A visitor to Mexico City's Bellas Artes Museum walks between two Andy Warhol "Dollar Sign" paintings August 24. The two paintings are part of the first ever Andy Warhol exhibition in Latin America. Warhol's art is back in fashion, according to museum director Agustin Arteaga, as similar retrospective exhibitions are being held this year in several cities around the world. ??» - RTXJ54A

In the sea of catchy acronyms for emerging markets it is hard to make a difference. Be it Brics, Mint or Cement, the list is long. The search for the common denominator that would justify such groupings, though, is still missing.

Most emerging markets are too heterogeneous to be reduced to a simple acronym, a point generally acknowledged. The very notion of emerging markets is itself problematic, and by most economic metrics, largely outdated.

However, one common trait does exist unambiguously. Those countries suffer from the fact that they are without international monetary power: they are Wimps.

International monetary power is the ability to conduct economic policy without immediate regard to external constraints. Wimp, an unflattering label, describes the reality most countries face of not being able to use their national currencies freely in international financial transactions.

Most countries use one of the key currencies, in particular the dollar but also the euro, to manage international liquidity and maintain national stability. Access to key currencies therefore determines the ability to make or forgo needed economic adjustments in the event of external shocks, and to meet national policy objectives.

Countries with large international reserves, or even better the ability to print a key currency, do not need to conduct economic policy to ensure international liquidity is adequate.

Countries that face international liquidity constraints will often have to subordinate their national policy objectives to some external anchor. They may need to tighten policy unduly to prevent a capital outflow that could result in a sharp depreciation of their currencies and undermine the ability of the country’s economic agents to meet their external obligations.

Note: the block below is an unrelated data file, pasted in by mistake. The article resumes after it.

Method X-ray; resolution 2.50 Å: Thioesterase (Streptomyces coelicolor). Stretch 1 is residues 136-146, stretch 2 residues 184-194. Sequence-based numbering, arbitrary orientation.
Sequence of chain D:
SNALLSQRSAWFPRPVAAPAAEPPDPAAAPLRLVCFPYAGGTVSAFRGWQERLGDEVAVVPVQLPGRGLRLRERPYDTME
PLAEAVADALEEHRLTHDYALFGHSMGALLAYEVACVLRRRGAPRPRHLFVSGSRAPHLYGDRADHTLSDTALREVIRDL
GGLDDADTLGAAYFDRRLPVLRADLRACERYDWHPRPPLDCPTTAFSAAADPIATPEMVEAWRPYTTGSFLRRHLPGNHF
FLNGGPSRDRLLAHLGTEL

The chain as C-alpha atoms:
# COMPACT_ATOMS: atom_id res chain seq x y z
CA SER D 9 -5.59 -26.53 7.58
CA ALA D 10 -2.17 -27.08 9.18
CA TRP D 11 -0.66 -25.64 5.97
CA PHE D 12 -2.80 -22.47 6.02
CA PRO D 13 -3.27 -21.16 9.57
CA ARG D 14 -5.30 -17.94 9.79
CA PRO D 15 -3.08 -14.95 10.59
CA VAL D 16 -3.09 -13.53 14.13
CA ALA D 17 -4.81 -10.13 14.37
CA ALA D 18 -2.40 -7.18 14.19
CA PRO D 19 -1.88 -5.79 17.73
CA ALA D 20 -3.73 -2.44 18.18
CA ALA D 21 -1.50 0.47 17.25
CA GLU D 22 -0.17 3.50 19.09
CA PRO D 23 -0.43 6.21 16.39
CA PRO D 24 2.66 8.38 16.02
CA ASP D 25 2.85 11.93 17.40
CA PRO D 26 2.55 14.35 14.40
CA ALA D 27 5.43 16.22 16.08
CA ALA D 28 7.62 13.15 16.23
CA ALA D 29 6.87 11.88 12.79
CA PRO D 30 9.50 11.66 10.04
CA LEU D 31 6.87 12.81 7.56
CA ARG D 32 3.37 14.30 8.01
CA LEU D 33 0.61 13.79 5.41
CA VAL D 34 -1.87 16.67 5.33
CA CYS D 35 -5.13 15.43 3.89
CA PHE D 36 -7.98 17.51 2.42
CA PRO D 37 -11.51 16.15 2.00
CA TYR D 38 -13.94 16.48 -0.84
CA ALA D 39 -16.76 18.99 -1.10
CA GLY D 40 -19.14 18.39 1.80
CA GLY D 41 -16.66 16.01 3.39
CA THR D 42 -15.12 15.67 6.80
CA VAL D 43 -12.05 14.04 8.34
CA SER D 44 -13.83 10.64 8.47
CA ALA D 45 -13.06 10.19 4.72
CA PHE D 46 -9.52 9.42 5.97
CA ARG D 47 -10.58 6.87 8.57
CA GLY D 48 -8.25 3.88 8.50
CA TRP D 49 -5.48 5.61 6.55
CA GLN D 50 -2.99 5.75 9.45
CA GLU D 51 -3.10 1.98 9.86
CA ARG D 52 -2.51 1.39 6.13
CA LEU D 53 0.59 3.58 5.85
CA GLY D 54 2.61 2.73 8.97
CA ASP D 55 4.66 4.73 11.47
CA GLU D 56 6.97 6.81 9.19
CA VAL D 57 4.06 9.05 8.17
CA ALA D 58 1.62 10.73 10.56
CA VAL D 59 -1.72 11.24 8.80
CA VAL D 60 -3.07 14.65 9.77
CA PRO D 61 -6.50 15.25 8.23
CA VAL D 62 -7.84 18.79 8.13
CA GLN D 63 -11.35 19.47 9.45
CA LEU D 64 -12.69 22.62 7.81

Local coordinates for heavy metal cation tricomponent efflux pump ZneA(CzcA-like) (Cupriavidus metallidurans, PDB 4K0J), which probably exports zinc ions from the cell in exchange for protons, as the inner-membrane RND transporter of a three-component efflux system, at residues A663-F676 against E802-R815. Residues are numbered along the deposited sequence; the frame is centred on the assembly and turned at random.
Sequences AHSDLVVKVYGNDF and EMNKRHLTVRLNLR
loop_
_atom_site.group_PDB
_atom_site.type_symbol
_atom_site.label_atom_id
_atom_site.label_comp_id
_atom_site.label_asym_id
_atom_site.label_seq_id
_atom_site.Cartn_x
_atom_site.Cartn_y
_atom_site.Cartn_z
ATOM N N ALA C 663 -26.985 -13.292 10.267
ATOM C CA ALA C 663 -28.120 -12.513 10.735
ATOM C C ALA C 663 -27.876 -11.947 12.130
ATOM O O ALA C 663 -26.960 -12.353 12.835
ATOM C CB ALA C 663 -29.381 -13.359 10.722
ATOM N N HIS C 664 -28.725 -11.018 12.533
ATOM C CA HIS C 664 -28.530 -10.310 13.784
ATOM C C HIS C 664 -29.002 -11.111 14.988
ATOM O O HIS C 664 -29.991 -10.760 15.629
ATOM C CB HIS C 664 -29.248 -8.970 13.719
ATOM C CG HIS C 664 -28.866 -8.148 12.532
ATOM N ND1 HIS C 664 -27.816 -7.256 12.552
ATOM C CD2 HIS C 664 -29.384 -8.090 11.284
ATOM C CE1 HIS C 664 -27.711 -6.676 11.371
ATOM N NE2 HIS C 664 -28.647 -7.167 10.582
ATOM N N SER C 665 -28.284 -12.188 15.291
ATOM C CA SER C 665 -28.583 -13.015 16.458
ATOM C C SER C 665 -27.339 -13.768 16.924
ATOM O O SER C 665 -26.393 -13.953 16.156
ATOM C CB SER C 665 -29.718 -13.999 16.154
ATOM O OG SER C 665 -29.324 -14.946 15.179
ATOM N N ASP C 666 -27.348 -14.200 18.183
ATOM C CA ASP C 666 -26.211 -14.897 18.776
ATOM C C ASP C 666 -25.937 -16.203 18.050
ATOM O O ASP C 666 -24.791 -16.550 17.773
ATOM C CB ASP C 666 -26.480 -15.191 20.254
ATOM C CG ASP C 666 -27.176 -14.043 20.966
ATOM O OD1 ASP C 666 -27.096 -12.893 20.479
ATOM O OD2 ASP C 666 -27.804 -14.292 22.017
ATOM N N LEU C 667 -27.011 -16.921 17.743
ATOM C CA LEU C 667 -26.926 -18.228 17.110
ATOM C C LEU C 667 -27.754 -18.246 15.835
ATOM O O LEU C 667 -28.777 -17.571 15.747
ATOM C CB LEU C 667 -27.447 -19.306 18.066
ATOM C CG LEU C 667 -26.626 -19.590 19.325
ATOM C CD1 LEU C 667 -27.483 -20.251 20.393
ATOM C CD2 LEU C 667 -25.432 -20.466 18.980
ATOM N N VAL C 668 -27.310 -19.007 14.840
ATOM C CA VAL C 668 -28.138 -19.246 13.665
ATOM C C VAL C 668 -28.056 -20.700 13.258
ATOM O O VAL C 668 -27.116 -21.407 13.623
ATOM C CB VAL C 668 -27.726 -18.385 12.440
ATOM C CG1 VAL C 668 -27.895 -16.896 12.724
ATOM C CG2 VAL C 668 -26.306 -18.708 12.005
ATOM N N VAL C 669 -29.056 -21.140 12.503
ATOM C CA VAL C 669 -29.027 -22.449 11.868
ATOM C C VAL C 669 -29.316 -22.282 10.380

Therefore, to a large extent it is international monetary power that shapes countries’ economic policy conduct and their room for manoeuvre.

In economic policy gatherings, it is striking how many policy makers attest that one of the most pressing concerns today is the effect of an increase in the Federal Reserve’s policy rate. It is this aspect, that a single central bank possesses this extraordinary influence on the rest of the world, that represents one of the greatest defects of the international economy.

On the one hand there is a core country with economic policy autonomy, and on the other hand a periphery dependent on its ability to adjust to the core. This problem was thought to affect only countries with fixed exchange rates, as is the case in Europe between Germany and the rest of the euro area.

But it can also at times concern countries with floating exchange rates. The recent appreciation of the dollar and its effect on other countries highlights the importance of the international dimension of US monetary policy.

Countries are trying to leave the Wimp group. China is the most prominent example. Its efforts to internationalise the renminbi stem largely from the aim of no longer being a Wimp nation. If the renminbi were a freely usable currency, China could shift policy attention to attaining certain national objectives.

Other countries are attempting similar escapes by moving towards local currency international settlement. The pending 2015 revision of the International Monetary Fund’s special drawing rights basket may signal change.

Other possible measures include greater economic policy co-operation between the core and the periphery, and the hording of ever larger international reserves and establishment of bigger international financial safety nets, including ramping up the financial resources of the IMF.

Only the diversification of key currencies would bring permanent relief. Co-ordination is plainly unlikely given that the Fed has an obligation only to its national constituencies. The financial safety net is improving but is unlikely ever to suffice and cannot overcome the fact that only the Fed can really create international liquidity.

International investment performance remains highly contingent on international monetary power. Wimp countries will increasingly try resisting following the core. Some will fail; many have become much better at dealing with it. For the time being though, international monetary power, or lack thereof, remains a key investment benchmark and will soon be tested again.

Ousmène Mandeng is senior fellow on the Reinventing Bretton Woods Committee

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